NAIROBI, September 8, 2009 (CISA) -A statement issued today by the Catholic Justice and Peace Commission (CJPC) on issues of national concern in Kenya:
LET US SAVE OUR NATION
We, the Catholic Justice and Peace Commissioners drawn from all the Catholic dioceses in Kenya, gathered in Mariapolis Centre for our Annual General Meeting from 6th to 10th September, are highly concerned about the following issues that are currently affecting our nation.
Increased Border Conflict
It is with great concern that Catholic Justice and Peace Commission has noted a major increase in border conflicts in Kenya especially our borders with Somalia, Sudan, Ethiopia and Uganda. This is worrying because a state that cannot protect its citizens and their sovereignty is a failing state. Such a state does not inspire confidence of its citizens. We urge the government to act swiftly to address border conflicts before they escalate.
Currently, insecurity is rampant in the country and Kenyans have become hostages in their own country. We are concerned about the killing of innocent people by militia, vigilante groups, police and other security forces; increased cases of abduction and carjacking. Recently taxi drivers have been targeted and nothing has been done. Organized violence has destroyed the African identity. This is occurring through incitement, exploitation by the political elite and the inability by a majority in making a living from day to day with about half of the population living below the poverty line. As a result of this there is an increase in the number of widows, widowers and orphans. The Government has a mandate on security and therefore it is her responsibility to ensure that all people living in Kenya are safe and secure. The Government should make sufficient investment in suggested police reforms.
Serious thought and effort needs to be put by the Government and Kenyans towards food security. Currently in this country we have the capacity to feed our country and even other countries but year after year Kenyans still die of starvation. The President has declared drought as a national disaster. As much as the Church is in favour of a free market economy the government should provide a framework that ensures that prices of basic needs such as maize meal, oil, vegetables are within reach for all Kenyans. The time has come for the Government to empower farmers by introducing subsidies in the agricultural sector. Kenyans also have a responsibility to practise good farming methods such as organic farming and contribute to feeding the nation. If the Government is able and willing to pipe oil from Mombasa to neighbouring countries it should equally be able to pump water from water bodies to arid and semi-arid areas in the country for irrigation purposes.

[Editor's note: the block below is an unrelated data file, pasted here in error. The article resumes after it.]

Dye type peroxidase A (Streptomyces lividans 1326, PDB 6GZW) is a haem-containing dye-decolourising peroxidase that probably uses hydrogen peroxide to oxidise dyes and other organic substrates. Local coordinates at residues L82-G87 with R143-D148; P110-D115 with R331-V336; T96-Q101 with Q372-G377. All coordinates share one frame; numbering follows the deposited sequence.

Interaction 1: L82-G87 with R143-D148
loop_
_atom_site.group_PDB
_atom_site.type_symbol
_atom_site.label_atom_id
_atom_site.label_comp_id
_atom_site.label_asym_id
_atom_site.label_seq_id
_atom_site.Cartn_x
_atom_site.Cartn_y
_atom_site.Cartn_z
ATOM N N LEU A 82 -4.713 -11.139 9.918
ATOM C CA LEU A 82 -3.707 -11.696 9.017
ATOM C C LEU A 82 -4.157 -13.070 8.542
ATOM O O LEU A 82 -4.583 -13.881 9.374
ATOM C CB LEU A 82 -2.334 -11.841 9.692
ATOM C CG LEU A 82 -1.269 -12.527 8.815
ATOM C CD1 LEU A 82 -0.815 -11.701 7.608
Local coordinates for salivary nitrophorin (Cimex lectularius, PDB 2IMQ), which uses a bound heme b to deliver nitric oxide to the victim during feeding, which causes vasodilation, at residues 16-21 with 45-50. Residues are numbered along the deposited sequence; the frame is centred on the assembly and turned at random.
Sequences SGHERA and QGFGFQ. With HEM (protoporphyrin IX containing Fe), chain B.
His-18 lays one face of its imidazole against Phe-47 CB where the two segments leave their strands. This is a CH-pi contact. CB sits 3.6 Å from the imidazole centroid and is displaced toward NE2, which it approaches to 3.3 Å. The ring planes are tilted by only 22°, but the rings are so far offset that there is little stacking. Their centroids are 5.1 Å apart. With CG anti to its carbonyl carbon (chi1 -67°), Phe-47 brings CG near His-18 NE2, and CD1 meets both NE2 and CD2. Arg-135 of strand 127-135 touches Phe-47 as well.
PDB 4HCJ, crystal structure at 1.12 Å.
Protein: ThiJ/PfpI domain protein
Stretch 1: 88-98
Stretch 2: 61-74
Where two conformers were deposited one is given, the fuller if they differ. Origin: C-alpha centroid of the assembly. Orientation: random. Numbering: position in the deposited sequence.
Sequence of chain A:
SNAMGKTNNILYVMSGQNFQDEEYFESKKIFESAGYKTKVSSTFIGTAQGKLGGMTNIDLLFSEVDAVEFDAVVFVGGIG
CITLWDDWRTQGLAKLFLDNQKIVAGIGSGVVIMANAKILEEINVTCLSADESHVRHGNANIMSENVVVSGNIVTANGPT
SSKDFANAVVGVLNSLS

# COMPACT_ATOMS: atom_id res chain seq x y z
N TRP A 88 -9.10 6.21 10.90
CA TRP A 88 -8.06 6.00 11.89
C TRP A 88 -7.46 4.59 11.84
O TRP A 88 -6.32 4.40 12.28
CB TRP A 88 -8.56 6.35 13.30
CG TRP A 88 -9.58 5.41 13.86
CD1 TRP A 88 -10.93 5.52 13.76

In Genesis 1: 27 – 28, God created man and woman and entrusted them with the goods of the earth for the common good. Unregulated encroachment of the water catchment areas like Mau, Mt. Kenya and Aberdares Forests has adversely affected our country. Rivers, lakes, dams and other water sources are running dry, food is scarce, there is high power rationing, desertification is on the rise and irrigations schemes are in peril.
This problem is urgent and needs to be addressed now and we observe that the two years is too long for the Mau Taskforce. The government needs to come up with a humane policy to resettle Kenyans living in the Mau Forest and other Catchments areas and embark on reforestation. We are called upon to properly utilise our resources not just for ourselves but for future generations in line with the principle of stewardship.
“Our duties towards the environment are linked to our duties towards the human person. It would be wrong to uphold one while trampling the other.” (Pope Benedict XVI Caritas In Veritate)
Internally Displaced Persons
Over a year and a half down the road we still have Internally Displaced Persons scattered across our country in IDP and Transition Camps. Are they really Kenyans when their plight is forgotten? Operation Rudi Nyumbani appears to have become Operation Sahau IDPs. Our brothers and sisters are still sleeping in the cold, hungry, vulnerable and awaiting justice. Let us not forget them and endeavour to improve their situation so that they can feel that they are Kenyans. We urge the Government to look at various concerns of IDPs and resolve the issues amicably once and for all.
The TJRC was conceived to address primarily historical injustices in our country. Transitional justice can only be successful if the all the pillars are there; Accountability, Truth Recovery, Institutional Reforms and Reparations. Justice must be seen to be done at all levels. Justice Delayed is Justice Denied. We ask our leaders to give Kenyans correct information and guidance. There is no “either, or” debate Kenya must have a Special Tribunal to deal with those who bear the greatest responsibility for atrocities committed during the 2007/2008 Post Election Violence; and the masterminds and financiers should go to the International Criminal Court.